Embryo temperature during incubation: practice and theory

A. Lourens

Research output: Thesisinternal PhD, WU

Abstract

(Key words: incubation, embryo temperature, embryonic development, heat production, heat loss)

Until recently, all incubator studies were performed using a constant machine temperature (MT). But it is embryo temperature (ET) that is of importance to the embryo, and not MT. In practice, MT is often measured at one location within the incubator, while ET can vary between eggs within an incubator. Furthermore, ET is the result of the balance between heat production (HP) and heat loss, and if HP or heat loss is affected it may have consequences for ET. Aim of this dissertation was to identify the causes of variable ET and to describe the consequences of variable ET on embryonic development, hatchability, HP and chick quality. Because the direct measurement of ET is destructive, it was chosen in this dissertation to use eggshell temperature (EST) measurements as a reflection of ET.
Long term deviations of 1.1ºC away from a constant EST of 37.8ºC decreased embryonic growth, development, hatchability, and the ability of young chicks to maintain high body temperatures after hatching, especially under cold stress. HP was considered to be positively related to embryonic development, because when more energy is used for growth, HP during incubation will increase and chicks will subsequently hatch with a larger yolk free body and with a lower amount of energy left over in the residual yolk. Within the EST zone of 1.0ºC below and above 37.8ºC it was observed that HP increased linearly with short term EST increments, and the response of the embryos to EST variations was identical in young, mid term and late term embryos. Maximizing HP based on metabolic responses to EST fluctuations will therefore increase EST above the studied EST zone, leading to decreased embryonic growth and increased embryonic mortality. High EST increases the demand for oxygen, so oxygen availability was expected to limit HP and embryonic growth more at higher EST profiles than at EST of 37.8ºC. However, despite the fact that HP at day 18 was highest for the combination of high EST with high oxygen concentration, embryonic development did not show the same relationship. At EST above 37.8ºC, the amount of energy utilized from the egg content remained the same, but the efficiency of energy transfer (EYFB) between egg and embryo decreased. Factors as egg size, breed, and oxygen availability affected HP through changes in energy utilization, and had no effect on EYFB.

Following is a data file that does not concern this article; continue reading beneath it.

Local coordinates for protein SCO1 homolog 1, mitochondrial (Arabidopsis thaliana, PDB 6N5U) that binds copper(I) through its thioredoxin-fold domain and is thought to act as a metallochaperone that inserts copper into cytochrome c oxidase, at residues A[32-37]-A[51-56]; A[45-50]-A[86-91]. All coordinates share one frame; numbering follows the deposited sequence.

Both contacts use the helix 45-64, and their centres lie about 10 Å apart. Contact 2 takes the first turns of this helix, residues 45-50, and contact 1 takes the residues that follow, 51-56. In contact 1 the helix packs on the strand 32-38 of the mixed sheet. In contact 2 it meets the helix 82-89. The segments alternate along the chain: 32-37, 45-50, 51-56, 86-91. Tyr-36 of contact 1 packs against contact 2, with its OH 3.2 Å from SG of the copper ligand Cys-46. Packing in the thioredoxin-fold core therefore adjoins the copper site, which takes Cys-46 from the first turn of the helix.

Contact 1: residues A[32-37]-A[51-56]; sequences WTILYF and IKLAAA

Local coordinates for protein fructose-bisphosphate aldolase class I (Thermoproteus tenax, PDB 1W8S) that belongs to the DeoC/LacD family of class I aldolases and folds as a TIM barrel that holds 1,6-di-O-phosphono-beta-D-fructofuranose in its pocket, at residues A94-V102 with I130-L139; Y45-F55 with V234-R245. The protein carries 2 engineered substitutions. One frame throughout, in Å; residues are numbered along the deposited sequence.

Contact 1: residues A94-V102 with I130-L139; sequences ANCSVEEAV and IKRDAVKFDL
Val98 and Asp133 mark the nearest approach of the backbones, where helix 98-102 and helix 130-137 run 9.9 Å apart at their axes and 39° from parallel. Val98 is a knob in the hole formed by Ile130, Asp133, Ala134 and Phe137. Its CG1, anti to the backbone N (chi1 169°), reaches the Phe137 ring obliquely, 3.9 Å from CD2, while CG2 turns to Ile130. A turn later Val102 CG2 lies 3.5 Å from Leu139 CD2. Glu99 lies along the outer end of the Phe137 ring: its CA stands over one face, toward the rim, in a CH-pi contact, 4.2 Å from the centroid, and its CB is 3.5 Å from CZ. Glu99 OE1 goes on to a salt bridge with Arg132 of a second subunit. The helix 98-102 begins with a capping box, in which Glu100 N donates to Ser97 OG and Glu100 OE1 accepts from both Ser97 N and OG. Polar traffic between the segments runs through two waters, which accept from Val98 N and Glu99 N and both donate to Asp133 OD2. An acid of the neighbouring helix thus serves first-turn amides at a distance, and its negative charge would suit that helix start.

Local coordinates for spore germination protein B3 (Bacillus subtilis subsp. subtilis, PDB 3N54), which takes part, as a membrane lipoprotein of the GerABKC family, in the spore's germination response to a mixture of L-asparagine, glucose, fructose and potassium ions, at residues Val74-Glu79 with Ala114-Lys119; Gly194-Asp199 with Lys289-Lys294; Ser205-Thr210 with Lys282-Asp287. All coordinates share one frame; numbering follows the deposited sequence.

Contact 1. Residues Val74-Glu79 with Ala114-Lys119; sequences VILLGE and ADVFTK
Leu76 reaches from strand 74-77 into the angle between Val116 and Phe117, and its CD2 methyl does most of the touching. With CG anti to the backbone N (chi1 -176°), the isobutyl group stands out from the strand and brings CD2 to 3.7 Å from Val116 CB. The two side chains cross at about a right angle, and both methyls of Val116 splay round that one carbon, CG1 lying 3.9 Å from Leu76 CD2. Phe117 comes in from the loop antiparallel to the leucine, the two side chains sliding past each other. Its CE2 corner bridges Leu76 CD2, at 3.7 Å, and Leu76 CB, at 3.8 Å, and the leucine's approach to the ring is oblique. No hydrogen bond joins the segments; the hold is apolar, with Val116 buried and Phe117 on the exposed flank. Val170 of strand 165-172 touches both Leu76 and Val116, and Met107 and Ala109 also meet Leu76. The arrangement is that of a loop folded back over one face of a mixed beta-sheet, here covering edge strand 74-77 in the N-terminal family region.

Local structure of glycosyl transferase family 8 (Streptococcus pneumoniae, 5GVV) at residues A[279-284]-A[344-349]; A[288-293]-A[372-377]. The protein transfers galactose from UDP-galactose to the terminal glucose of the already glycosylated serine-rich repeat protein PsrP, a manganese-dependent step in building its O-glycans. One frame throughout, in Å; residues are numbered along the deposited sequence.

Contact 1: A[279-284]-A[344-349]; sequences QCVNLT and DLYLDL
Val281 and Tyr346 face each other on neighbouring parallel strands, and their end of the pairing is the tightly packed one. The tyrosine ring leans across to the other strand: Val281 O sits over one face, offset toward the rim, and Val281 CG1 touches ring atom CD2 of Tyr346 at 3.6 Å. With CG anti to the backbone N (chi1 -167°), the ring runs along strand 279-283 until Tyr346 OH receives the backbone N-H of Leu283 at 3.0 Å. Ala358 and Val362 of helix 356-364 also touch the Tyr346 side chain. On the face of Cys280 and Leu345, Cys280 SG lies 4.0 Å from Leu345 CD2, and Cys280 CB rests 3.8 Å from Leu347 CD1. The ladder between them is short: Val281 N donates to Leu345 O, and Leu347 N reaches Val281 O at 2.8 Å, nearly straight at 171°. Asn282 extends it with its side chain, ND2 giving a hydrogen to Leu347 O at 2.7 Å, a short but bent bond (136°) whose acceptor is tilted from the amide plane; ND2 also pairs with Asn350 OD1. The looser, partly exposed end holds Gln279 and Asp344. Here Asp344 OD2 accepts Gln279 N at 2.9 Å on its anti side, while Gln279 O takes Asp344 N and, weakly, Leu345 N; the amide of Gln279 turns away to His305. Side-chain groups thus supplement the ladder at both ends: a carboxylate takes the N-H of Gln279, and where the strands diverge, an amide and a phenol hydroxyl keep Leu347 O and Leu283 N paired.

In this thesis, the importance was shown to measure and control ET during incubation and not MT. Factors were identified that affect ET through changes in HP and heat loss. When ET is controlled and maintained at a constant level of 37.8ºC, embryonic development may be improved by measures that increase energy utilization through increments in gas exchange, which will increase HP.
Original languageEnglish
QualificationDoctor of Philosophy
Awarding Institution
  • Wageningen University
Supervisors/Advisors
  • Kemp, Bas, Promotor
  • van den Brand, Henry, Co-promotor
  • Meijerhof, R., Co-promotor, External person
Award date19 Dec 2008
Place of PublicationS.l.
Print ISBNs9789085852582
Publication statusPublished - 2008

Keywords

  • chicks
  • embryos
  • temperature
  • incubation
  • embryonic development
  • heat production
  • heat loss
  • egg shell
  • incubators
  • poultry farming

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